When it comes to cost-saving techniques, many manufacturers instinctively look toward making cuts; this could mean anything from laying off employees to pulling back on new technology. However, these methods can bring down morale and quash innovation, which allows competitors to get ahead.
Good news: there are other ways to save money that won’t hurt business — and can actually help it thrive. We have compiled a list of ten ways to save that may help to cut costs without cutting personnel or creativity. These ideas often involve several small cost-cutting efforts that ultimately add up to a significant amount of savings, and they can be applied to manufacturers across all industries.
Ten Ways Manufacturers Can Save Money
1. Perform a Complete Assessment
A thorough and realistic assessment of all manufacturing facilities should be the first step taken when tackling any problem. Cost efficiency, cost reduction, and spend analytics need to be at the top of the list when it comes to supply chain management (SCM) and procurement. In fact, according to Deloitte’s 2018 Global Chief Procurement Officer (CPO) Study, nearly 80% of CPOs cite cost reduction as a strong business priority. Of course, other areas of operation may also need to be put under a microscope. By taking the time to look at the entire picture and make objective assessments of each component, manufacturers can set themselves up for success in the short term and long run. Because internal evaluators may miss the forest for the trees, it can help to bring in a third-party consultant.
2. Prioritize ROI (and Consider ROX)
Following an assessment, it’s important to prioritize findings. Oftentimes, manufacturers go several years without a comprehensive audit which results in obsolete processes, procedures, and technologies. Therefore, it’s important to take an objective approach to prioritization. Manufacturers may also want to consider ROX, or Return on Experience. Cutting costs should also benefit end-users, and provide them with a better experience. If money can be moved around in order to invest more in the areas that will ultimately improve interactions with customers — and provide measurable results — it’s worth looking into to improve standing within the industry. Read more about ROX here.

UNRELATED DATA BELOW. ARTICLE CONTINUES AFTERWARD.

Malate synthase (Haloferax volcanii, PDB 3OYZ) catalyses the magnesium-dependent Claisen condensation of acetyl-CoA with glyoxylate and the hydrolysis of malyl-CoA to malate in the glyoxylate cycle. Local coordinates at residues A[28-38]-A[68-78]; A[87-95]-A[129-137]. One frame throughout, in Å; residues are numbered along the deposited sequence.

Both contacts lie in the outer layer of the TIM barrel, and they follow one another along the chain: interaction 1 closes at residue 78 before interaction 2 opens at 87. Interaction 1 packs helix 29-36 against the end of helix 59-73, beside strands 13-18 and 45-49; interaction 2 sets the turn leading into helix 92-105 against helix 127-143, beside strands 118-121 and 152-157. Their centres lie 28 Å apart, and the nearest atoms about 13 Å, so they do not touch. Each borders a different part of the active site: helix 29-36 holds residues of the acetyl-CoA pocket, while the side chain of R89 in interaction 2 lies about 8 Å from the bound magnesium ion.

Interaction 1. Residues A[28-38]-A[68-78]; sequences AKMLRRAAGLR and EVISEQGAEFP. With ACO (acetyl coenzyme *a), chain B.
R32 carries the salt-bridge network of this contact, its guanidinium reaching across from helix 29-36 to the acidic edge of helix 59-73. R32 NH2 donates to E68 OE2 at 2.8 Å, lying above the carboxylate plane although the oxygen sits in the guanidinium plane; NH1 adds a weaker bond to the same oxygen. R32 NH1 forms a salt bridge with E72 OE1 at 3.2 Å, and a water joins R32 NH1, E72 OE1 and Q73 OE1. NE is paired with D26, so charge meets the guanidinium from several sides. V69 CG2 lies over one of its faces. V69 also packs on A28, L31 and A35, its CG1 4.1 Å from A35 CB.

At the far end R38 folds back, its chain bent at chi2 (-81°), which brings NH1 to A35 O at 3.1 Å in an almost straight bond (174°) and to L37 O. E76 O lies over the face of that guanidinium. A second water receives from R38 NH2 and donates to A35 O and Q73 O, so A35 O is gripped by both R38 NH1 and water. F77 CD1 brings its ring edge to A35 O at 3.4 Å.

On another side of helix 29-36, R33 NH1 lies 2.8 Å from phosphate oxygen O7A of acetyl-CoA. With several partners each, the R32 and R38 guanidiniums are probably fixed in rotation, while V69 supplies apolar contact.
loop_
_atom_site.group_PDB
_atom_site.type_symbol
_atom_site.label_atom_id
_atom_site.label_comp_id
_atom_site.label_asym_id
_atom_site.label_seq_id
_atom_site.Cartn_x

3. Seek Improvement from Within
It’s impossible to know where the next big idea will come from, so it’s important to reach out to employees on the factory floor. They are in the trenches every day, and can be a great source of ideas for improving processes in order to generate value. It’s also important to begin keeping a record of tribal knowledge. With nearly 25% of the United States population expected to be 60 years of age or older by 2025, manufacturers will be losing many employees to retirement, so it’s imperative to capture their knowledge and experiences in order to pass it along to the next generation of workers.
Pro Tip: Rewarding employees with a percentage of the cost savings from their improvement ideas is a great way to fuel their willingness to search for additional ways to save.
4. Reconsider Old Ideas
Don’t throw the baby out with the bath water. A common phrase, and one that manufacturers are all too often guilty of. When a cost-saving method doesn’t work out, they may abandon it completely, not realizing that there is the seed of a great idea in place. Original ideas are not necessarily bad ideas and, by going back and re-evaluating previously proposed cost-saving methods, it may spur new ideas or cause reconsideration, inspiring the implementation of them now or in the future.
5. Follow ISO 9001 Standards
It’s a small price to pay to gain an edge. Whether a facility has one employee or one million, the ISO 9001 outlines the requirements an organization must maintain in its quality system for certification. The standard enables manufacturers to meet their customers’ requirements for their product or service while fulfilling any regulatory requirements. It also helps manufacturers to consistently provide quality products, improving customer satisfaction and system processes. Visit ISO’s website to pick up a copy of the standards today (the 2015 version remains the most current).
6. Reduce Energy Consumption (and Be Greener)
Energy consumption is second only to labor when it comes to manufacturing expenses. To reduce energy costs following an assessment, manufacturers should begin making production decisions based on demand. In doing so, they can save on energy costs without sacrificing output or customer satisfaction. Being eagle-eyed when it comes to monitoring the production process and operating conditions in real time is also essential to managing how much energy is expended (and raising costs). Just a few ways to reduce costs include: